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Field Manual for Foot Health
The Battle to Fight Diabetic Foot Problems

Click here for PDF version of the field manual. 

Photo of foot with ulcer
Foot problems like the one pictured above are a common problem facing American veterans. With the right training more serious conditions can be avoided.

Department of Veterans Affairs, National Headquarters
Jeffrey M. Robbins, DPM, Director, Veterans Health Administration, Headquarters Podiatry Services

The Enemy

American Veterans have always met the challenges of foreign enemies.  Today many Veterans face another type of enemy, diabetes. This enemy is tireless and relentless. Worse yet, it is an enemy from within. 

The diagnosis of diabetes is the beginning of a battle that must be waged with stubborn determination if it is to be won. 

The Briefing

If you are a Veteran that has diabetes, your body is not able to use sugars and carbohydrates that you eat. Diabetes causes complications including:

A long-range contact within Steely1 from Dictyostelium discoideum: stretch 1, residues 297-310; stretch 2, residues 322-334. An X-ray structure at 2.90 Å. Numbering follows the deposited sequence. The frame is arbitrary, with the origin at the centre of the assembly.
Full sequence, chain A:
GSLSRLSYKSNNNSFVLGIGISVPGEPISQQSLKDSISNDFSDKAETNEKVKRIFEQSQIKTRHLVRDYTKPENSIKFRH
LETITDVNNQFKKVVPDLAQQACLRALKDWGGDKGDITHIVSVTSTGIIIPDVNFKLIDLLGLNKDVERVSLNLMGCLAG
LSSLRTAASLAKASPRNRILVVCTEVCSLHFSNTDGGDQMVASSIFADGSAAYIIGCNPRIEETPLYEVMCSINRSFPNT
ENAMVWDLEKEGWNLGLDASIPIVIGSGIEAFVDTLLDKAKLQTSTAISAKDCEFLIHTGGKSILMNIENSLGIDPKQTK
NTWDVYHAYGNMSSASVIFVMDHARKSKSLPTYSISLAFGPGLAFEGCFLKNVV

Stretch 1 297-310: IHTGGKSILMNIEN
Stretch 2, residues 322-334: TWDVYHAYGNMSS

• Eye disease

  • Heart disease

  • Increased chances of infection and foot problems

  • Kidney disease

Diabetes can cause foot problems, including:

  • Increased chances of infection

  • Loss of feeling or sensation

  • Poor circulation

This brochure will provide you with some weapons to fight diabetic foot problems and decrease your chance of amputation. 

Preparing for War

Good preparation requires the following:

  • Good intelligence reports

  • Advanced planning

  • Quality training

  • Determined implementation

Intelligence Report

Here is what we know about diabetes and how to prevent its complications.

  • Diabetes is 1 of 10 leading causes of death in the United States.

  • Each year more than 67,000 lower limbs are amputated as a result of diabetes complications.

  • Patients with diabetes are two to four times more likely to develop heart disease and stroke than people who do not have diabetes.

  • Diabetes is the leading cause of blindness in adults younger than age 75.

  • Diabetes is the leading cause of kidney failure.

  • People with diabetes who smoke are at special risk because smoking causes problems in blood flow through veins and arteries.

  • Poor blood flow to the lower leg can delay healing.

  • Impaired white blood cell function can decrease the ability to fight infection.

  • Nerve damage can leave the foot unable to feel sharp objects.